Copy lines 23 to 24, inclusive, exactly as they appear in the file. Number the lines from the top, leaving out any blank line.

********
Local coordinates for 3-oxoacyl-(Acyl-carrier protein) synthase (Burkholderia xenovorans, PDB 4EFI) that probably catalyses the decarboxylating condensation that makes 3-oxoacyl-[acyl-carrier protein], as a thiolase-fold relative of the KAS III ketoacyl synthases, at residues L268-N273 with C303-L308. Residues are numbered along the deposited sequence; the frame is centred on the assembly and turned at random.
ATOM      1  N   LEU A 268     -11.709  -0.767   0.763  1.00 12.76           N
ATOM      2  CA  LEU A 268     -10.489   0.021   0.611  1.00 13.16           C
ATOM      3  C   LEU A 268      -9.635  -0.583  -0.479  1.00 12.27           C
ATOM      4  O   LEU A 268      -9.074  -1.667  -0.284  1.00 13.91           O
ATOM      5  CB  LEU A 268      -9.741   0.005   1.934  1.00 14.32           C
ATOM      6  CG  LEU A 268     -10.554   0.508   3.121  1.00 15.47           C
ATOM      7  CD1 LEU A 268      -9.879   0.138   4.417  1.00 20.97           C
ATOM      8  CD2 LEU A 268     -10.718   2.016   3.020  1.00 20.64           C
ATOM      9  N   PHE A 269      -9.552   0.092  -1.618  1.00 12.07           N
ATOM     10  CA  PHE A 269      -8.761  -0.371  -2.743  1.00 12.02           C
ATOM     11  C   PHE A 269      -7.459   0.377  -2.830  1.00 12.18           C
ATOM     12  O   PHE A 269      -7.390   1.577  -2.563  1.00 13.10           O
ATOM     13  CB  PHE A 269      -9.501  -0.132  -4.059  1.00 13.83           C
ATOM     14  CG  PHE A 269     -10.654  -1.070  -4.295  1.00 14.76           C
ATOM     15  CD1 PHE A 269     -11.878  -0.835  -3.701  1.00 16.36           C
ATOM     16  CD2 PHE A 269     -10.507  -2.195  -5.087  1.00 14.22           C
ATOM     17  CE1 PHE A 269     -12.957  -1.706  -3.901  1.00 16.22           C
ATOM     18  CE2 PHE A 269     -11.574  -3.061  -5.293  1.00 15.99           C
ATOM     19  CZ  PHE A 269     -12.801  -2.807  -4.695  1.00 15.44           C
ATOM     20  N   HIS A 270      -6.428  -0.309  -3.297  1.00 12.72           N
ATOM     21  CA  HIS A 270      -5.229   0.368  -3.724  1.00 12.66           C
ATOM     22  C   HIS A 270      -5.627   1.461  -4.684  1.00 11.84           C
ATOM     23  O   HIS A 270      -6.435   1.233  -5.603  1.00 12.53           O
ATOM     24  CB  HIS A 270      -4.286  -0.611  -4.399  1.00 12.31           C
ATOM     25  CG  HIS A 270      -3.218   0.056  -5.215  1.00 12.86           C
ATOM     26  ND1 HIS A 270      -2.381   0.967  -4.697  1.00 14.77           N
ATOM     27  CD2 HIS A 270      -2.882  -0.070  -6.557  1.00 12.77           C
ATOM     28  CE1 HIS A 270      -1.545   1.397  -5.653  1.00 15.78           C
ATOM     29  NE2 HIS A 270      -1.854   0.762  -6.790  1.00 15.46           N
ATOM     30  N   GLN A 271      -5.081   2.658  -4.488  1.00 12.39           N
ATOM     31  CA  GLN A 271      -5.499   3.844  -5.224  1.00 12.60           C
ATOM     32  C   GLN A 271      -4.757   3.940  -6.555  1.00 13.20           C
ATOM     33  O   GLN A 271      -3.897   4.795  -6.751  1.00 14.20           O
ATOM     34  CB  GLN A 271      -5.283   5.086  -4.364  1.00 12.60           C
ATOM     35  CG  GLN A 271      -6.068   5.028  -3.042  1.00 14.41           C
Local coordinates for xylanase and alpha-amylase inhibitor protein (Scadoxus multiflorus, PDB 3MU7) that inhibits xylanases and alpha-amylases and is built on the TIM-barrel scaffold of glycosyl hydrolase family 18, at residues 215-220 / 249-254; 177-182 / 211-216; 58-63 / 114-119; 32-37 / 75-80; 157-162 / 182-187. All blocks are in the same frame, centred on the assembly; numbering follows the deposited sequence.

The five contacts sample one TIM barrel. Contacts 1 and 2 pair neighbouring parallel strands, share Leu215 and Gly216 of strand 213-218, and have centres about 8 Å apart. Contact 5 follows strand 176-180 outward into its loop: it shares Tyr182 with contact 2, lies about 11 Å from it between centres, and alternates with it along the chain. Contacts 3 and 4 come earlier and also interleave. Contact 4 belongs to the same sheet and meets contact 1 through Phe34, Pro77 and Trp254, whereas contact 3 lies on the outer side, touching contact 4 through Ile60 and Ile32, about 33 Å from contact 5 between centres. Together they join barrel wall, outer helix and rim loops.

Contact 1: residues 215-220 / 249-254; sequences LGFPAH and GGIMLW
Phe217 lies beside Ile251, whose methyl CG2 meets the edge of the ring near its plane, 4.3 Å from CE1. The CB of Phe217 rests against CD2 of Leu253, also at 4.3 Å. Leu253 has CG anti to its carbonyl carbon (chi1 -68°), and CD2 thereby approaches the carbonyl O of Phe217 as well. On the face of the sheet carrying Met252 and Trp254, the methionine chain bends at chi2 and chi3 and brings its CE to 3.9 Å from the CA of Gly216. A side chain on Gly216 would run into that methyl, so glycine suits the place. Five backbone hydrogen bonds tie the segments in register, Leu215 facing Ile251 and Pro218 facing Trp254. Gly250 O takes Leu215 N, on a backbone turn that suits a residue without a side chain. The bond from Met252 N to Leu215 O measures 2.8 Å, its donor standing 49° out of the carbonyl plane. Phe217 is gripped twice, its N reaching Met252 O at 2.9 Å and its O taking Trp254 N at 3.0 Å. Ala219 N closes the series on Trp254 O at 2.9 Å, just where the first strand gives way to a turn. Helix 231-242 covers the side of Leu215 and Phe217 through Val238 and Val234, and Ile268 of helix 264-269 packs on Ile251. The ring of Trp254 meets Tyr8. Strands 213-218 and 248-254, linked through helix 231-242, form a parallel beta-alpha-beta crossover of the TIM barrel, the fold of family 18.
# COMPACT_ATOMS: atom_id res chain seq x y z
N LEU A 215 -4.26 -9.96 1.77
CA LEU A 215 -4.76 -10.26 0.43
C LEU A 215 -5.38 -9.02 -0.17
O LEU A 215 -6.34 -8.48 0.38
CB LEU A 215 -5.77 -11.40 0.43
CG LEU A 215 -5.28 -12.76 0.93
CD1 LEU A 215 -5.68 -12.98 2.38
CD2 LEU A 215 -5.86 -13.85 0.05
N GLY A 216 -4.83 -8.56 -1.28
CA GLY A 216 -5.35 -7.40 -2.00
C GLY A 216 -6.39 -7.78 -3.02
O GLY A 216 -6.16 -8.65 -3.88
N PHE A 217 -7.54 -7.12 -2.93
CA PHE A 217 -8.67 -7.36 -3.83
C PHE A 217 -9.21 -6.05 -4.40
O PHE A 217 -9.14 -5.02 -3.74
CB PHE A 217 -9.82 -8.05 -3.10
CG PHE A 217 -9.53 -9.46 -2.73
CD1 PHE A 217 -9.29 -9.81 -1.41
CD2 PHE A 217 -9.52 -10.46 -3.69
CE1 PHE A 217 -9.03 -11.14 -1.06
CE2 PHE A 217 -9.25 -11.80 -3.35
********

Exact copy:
ATOM     22  C   HIS A 270      -5.627   1.461  -4.684  1.00 11.84           C
ATOM     23  O   HIS A 270      -6.435   1.233  -5.603  1.00 12.53           O